Originally Posted by Steven Lake
My two biggest issues were overusing words, or one particular word too many times, such as the word "nodded", and also over explaining things. ... the problem of excessively repeating words, was solved by putting together a rule in my head that no words, unless absolutely critical to grammar, can be reused in any sentence or piece of dialog for at least 3-5 sentences. So if I used the word "nodded", to go back to an earlier example, I couldn't use it again for at least 3-5 sentences, or in some cases I even restrict myself to not using it again for the entire page, unless absolutely needed. Oddly enough, those two rules have actually helped improve my writing by forcing me to be creative by leaving no room to be lazy.
In general the re-use of words is a personal bug up my own ass. It's like a skip in a record reading the same phrasing or words in close proximity.
I was watching Louie Theroux's show on porn stars and he was on set. I paraphrase but the girl said "What are we going to do about this? My father will never allow this." and the director pulled her on it, "The line is, 'What are we going to do about it? My father will never allow this.' You can't use this and this straight after like that." Made my night. Also, everybody was naked so bonus.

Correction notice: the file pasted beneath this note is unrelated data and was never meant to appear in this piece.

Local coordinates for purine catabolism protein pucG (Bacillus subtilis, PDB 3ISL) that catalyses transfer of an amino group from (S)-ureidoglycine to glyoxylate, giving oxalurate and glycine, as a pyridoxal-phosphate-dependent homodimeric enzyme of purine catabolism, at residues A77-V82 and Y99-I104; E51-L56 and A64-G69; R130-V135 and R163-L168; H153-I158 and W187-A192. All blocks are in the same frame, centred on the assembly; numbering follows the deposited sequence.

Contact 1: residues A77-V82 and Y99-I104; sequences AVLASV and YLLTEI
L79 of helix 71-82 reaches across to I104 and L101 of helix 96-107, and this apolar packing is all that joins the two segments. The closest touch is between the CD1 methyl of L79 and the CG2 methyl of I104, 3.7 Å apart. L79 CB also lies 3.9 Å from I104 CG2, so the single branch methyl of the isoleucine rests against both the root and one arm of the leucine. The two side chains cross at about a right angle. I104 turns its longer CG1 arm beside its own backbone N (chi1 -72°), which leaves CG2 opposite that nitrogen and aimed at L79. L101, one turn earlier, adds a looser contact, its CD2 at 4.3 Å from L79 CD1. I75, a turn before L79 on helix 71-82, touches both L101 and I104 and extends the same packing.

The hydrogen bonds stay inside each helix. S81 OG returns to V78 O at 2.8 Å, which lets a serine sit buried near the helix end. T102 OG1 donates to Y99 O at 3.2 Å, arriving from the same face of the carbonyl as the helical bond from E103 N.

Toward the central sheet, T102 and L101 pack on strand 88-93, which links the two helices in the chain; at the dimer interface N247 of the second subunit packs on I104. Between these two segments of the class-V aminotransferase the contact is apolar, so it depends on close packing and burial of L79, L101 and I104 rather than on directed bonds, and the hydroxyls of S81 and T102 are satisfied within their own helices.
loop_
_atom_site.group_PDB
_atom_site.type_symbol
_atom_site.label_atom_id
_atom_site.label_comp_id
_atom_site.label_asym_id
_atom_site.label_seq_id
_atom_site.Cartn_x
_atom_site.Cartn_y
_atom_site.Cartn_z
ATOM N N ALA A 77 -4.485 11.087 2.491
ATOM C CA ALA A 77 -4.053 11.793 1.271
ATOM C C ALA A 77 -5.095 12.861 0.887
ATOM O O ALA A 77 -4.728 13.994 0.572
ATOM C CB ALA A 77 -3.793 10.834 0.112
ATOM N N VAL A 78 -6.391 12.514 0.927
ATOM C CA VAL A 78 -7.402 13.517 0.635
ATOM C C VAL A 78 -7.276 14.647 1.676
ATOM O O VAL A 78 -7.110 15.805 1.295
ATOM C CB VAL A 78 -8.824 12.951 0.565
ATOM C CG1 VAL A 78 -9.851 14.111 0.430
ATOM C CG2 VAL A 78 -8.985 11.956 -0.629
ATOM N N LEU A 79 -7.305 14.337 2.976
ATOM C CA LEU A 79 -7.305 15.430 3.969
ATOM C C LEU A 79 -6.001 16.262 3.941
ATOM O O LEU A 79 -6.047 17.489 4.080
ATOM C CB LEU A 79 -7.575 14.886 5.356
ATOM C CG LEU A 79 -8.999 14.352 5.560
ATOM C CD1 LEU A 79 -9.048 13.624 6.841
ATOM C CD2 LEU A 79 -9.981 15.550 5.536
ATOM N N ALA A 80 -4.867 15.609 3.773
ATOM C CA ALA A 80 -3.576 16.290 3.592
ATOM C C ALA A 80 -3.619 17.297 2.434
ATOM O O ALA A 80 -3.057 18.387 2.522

If you used "nodded" more than once a chapter I'd probably be unhappy. Some words you only get to use once a book. The exception being if you're trying to deliberately drive home a point by using the same word several times in succession.
I highlighted an important point there. These rules improve writing immeasurably.
The other rules are to avoid -ly words and reduce to nothing the use of "be words" like "is, are, was, were" to avoid making your writing passive.
But I'm pretty obsessive and read a deal of slush so I've become more sensitive over the years.
Oh, I remembered another "it was like.." or "it was as if" - if you're using those in a sentence you're doing it wrong. Also avoid diminishing your point by saying stuff like "he might have..." or "it could have been..." - "if... then..." is almost always better.